BOSTON (Oct. 9, 2015) – A privacy bill that would prohibit collection of electronic data from communication service providers without a warrant in most cases, and that would effectively block an NSA data sharing program, continues to work its way through the Massachusetts legislature.

Last spring, a bipartisan coalition of 36 legislators introduced Senate Bill 903 (S903). The legislation would prohibit any Massachusetts government agency, including law enforcement, from obtaining personal electronic records from a third party provider without either a judicially issued warrant or subpoena, with only a few exceptions. This would effectively block what NSA former Chief Technical Director William Binney called the country’s “greatest threat since the Civil War.”

Under the proposed law, electronic records include information that can alone or in combination serve to identify a customer using a communication service, data stored by or on behalf of a customer, records of service, payment records, any communication content, IP addresses and location information.

Exceptions to the warrant or subpoena requirement include express permission by the owner of the electronic records, response to an owner’s request for emergency service and a law enforcement agency acting on the  reasonable belief that an emergency exists involving the immediate danger of death or serious physical injury, as long as police meet certain requirements.

S903 includes specific language detailing stringent requirements judges must follow in granting a warrant or subpoena, and specific reporting proceedures.

The legislation makes any information collected in violation of the law inadmissible in court.

“Except in a judicial proceeding alleging a violation of this section, no information obtained in violation of this section shall be admissible in any criminal, civil, administrative or other proceeding.” [Emphasis added]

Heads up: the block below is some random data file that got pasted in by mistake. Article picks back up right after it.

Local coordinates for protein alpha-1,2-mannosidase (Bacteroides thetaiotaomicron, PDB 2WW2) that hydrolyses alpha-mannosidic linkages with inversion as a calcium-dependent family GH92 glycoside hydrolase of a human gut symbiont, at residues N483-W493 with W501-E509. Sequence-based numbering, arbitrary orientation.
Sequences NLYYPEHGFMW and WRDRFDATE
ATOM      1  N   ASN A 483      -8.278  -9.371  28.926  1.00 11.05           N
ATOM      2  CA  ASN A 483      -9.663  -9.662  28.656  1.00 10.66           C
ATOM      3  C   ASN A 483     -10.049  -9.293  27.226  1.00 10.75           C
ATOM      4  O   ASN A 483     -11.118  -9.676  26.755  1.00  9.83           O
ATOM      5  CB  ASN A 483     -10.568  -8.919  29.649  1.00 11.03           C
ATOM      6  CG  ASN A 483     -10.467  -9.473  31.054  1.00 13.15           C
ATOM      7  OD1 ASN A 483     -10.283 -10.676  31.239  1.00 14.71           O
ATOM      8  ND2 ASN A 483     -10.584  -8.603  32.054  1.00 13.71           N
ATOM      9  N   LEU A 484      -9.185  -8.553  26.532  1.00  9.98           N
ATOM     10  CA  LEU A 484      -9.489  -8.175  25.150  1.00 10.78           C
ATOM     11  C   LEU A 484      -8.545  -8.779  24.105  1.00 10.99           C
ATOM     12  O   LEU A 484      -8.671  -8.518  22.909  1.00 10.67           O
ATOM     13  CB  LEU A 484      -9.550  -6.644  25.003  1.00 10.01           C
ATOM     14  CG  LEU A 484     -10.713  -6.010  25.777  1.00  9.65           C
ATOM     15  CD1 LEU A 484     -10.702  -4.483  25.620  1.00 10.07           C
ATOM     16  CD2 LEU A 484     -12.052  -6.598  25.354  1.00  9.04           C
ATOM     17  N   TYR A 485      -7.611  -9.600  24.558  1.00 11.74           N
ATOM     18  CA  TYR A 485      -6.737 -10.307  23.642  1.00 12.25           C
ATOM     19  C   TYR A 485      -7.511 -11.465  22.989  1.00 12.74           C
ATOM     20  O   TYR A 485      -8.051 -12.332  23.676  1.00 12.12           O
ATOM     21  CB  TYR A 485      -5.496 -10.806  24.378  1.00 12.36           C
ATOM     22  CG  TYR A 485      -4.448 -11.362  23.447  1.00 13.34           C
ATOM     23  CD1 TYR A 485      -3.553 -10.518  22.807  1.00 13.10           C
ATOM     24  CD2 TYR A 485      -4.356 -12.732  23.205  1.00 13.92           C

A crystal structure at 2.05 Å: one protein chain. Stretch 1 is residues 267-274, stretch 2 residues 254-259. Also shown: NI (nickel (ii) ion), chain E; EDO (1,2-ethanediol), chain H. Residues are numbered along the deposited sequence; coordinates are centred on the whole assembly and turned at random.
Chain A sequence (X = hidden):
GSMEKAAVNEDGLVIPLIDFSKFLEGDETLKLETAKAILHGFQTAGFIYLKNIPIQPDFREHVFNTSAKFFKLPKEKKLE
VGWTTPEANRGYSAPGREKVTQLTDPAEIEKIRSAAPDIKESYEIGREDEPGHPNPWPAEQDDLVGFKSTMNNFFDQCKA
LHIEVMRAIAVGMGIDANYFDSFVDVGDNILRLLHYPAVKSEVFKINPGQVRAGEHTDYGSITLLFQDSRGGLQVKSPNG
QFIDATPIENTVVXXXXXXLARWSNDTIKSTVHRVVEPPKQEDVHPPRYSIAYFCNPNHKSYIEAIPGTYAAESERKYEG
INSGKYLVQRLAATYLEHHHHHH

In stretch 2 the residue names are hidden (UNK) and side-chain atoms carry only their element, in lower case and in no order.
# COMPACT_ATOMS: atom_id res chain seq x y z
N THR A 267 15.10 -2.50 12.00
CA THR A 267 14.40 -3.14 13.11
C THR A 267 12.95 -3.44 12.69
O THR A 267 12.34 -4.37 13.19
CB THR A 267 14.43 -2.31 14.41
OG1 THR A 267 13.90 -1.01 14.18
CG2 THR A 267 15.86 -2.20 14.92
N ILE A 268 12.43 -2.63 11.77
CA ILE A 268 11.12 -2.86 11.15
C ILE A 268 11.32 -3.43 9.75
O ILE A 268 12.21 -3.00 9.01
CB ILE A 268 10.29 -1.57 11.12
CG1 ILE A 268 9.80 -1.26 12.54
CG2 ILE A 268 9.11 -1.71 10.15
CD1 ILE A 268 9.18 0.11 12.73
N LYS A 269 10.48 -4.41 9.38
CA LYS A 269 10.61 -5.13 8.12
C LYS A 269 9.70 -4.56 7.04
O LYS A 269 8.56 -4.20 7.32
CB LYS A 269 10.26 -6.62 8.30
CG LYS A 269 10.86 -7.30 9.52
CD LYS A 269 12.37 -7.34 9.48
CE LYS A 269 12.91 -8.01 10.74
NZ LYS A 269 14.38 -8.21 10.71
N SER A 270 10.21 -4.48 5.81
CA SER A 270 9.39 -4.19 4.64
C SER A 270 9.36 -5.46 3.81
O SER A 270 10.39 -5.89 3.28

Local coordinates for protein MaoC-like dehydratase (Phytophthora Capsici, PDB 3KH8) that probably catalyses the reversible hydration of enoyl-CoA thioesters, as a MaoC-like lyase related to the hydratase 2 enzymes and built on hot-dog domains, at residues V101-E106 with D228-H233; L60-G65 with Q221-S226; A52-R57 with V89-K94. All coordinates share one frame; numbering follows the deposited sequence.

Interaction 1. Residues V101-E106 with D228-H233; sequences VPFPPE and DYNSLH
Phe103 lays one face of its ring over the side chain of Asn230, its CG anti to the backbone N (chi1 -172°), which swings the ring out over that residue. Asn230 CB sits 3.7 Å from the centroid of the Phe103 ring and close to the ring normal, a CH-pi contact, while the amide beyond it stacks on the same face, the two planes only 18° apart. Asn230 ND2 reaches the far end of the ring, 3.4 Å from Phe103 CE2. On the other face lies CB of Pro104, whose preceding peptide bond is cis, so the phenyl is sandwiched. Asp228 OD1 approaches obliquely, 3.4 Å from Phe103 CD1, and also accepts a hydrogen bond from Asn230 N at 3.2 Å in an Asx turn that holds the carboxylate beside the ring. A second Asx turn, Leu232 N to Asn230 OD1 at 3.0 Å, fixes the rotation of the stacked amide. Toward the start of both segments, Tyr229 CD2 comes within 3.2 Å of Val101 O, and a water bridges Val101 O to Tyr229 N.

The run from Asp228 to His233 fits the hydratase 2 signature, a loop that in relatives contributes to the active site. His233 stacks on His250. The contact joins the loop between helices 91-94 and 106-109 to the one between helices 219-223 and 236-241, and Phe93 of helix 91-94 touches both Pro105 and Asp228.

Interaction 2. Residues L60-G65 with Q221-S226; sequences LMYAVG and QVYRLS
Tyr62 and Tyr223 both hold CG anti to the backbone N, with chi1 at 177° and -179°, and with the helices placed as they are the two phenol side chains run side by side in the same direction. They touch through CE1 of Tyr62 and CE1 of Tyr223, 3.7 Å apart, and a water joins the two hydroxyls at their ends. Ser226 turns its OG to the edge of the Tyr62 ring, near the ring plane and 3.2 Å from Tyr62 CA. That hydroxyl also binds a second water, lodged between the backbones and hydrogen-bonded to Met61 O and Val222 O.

This includes evidence “obtained” through information sharing by federal agencies, effectively putting a stop to one practical effect of NSA spying in Massachusetts.

Reuters revealed the extent of such NSA data sharing with state and local law enforcement in an August 2013 article. According to documents obtained by the news agency, the NSA passes information to police through a formerly secret DEA unit known Special Operations Divisions and the cases “rarely involve national security issues.” Almost all of the information applies to regular criminal, not terror related investigations.

In other words, not only does the NSA collect and store this data, using it to build profiles on millions of innocent Americans, federal agencies also encourage state and local law enforcement to violate the Fourth Amendment by making use of this information in day-to-day investigations. The feds then advise state prosecutors to create “parallel investigations” to hide the true source of the information.

This is “the most threatening situation to our constitutional republic since the Civil War,” Binney said.

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